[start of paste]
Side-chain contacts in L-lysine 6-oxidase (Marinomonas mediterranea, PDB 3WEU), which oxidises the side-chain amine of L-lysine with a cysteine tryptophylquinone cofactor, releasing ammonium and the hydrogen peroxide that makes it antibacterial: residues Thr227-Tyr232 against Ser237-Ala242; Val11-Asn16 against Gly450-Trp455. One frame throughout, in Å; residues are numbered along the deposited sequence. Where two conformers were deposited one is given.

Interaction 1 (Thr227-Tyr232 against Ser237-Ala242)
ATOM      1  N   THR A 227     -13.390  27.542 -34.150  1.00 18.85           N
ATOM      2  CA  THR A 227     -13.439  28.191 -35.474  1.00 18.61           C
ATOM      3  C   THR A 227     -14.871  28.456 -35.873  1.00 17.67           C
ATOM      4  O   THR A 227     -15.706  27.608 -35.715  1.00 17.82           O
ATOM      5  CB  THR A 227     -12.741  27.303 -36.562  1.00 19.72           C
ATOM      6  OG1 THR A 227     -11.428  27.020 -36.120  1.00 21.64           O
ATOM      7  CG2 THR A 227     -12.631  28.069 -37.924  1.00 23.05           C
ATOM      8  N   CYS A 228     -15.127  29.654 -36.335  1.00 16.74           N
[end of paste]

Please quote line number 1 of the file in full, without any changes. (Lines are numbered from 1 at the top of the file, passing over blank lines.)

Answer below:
Side-chain contacts in L-lysine 6-oxidase (Marinomonas mediterranea, PDB 3WEU), which oxidises the side-chain amine of L-lysine with a cysteine tryptophylquinone cofactor, releasing ammonium and the hydrogen peroxide that makes it antibacterial: residues Thr227-Tyr232 against Ser237-Ala242; Val11-Asn16 against Gly450-Trp455. One frame throughout, in Å; residues are numbered along the deposited sequence. Where two conformers were deposited one is given.